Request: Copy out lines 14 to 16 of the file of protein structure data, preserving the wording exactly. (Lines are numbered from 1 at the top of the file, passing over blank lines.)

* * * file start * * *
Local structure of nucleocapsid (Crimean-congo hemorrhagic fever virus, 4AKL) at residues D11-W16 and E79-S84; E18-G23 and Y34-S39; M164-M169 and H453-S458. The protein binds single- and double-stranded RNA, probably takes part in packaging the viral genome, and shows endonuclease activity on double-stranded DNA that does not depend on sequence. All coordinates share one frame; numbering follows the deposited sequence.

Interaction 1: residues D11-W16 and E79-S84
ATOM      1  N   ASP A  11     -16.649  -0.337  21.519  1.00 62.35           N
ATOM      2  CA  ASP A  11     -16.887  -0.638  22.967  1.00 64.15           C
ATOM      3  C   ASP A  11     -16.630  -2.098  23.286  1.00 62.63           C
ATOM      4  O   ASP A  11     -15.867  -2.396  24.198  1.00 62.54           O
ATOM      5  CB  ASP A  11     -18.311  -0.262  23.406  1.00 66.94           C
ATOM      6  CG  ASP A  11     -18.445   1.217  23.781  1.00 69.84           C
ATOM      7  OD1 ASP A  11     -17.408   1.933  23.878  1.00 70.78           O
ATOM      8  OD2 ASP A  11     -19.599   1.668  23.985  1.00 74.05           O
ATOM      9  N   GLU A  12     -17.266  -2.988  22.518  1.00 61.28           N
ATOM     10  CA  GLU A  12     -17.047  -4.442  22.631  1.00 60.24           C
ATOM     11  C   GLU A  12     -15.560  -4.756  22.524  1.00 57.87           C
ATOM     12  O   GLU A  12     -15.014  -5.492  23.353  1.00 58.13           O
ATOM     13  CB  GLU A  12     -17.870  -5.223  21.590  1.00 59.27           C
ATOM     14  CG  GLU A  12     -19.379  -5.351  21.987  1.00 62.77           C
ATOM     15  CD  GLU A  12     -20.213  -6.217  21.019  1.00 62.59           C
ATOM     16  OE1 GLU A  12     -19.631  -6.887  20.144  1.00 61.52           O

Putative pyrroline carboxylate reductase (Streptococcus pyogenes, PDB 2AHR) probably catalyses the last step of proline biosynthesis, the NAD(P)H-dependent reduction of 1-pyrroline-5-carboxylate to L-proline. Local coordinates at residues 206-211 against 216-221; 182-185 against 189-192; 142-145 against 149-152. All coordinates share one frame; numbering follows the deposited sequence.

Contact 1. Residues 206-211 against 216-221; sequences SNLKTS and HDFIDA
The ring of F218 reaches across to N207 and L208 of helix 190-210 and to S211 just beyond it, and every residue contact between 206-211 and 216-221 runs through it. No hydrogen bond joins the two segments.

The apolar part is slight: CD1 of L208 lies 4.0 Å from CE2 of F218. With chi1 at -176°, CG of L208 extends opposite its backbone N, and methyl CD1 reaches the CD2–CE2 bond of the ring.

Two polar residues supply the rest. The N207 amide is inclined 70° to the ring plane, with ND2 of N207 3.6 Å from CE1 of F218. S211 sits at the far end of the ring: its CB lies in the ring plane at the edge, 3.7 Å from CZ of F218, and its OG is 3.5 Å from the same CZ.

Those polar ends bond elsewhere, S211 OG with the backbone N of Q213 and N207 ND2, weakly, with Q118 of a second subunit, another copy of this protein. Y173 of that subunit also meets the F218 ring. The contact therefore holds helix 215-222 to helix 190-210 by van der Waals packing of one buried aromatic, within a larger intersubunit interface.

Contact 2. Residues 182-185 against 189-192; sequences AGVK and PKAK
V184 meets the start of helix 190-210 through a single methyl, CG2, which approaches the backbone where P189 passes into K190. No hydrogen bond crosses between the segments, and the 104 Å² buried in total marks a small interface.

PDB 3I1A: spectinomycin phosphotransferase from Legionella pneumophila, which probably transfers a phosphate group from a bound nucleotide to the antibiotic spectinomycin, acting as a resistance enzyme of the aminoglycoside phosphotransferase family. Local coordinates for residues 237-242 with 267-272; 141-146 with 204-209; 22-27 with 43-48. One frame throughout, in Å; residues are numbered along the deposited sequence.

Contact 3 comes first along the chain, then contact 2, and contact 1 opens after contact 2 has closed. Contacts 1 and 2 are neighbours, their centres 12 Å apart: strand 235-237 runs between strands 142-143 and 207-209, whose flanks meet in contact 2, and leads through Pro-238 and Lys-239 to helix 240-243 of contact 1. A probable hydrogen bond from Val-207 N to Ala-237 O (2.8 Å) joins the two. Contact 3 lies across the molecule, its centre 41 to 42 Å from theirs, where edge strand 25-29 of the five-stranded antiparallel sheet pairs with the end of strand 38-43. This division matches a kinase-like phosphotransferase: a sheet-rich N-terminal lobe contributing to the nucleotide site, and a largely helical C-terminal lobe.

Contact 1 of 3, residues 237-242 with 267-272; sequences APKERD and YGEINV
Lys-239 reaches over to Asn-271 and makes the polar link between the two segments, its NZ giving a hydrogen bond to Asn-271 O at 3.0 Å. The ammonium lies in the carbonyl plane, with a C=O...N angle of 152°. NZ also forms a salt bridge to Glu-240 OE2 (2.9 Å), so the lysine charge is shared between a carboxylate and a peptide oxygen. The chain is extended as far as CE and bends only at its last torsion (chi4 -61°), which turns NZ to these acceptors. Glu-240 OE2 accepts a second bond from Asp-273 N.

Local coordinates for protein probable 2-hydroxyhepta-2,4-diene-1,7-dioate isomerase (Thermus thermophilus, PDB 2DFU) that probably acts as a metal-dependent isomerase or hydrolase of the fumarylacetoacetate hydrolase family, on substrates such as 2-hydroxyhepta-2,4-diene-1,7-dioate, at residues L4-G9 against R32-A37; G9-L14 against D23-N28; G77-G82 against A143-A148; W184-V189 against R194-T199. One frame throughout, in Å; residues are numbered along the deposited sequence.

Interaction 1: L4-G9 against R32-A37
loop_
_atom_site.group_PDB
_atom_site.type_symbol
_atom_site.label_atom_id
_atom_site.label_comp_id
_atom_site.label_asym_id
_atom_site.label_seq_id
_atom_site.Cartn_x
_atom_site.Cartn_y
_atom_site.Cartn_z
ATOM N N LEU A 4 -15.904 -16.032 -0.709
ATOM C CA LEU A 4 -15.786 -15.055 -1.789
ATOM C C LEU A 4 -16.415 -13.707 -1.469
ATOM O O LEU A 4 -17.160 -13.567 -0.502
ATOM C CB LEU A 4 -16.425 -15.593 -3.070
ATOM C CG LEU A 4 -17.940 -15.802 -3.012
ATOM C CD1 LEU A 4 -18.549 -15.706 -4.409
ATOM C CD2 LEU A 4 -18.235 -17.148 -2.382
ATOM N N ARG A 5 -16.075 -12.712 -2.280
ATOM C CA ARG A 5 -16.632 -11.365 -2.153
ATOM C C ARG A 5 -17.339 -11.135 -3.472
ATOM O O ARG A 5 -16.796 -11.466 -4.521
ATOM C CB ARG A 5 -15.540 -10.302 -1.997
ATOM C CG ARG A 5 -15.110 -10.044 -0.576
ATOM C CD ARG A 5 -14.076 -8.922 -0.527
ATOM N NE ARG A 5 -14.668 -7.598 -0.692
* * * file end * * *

ATOM     12  O   GLU A  12     -15.014  -5.492  23.353  1.00 58.13           O
ATOM     13  CB  GLU A  12     -17.870  -5.223  21.590  1.00 59.27           C
ATOM     14  CG  GLU A  12     -19.379  -5.351  21.987  1.00 62.77           C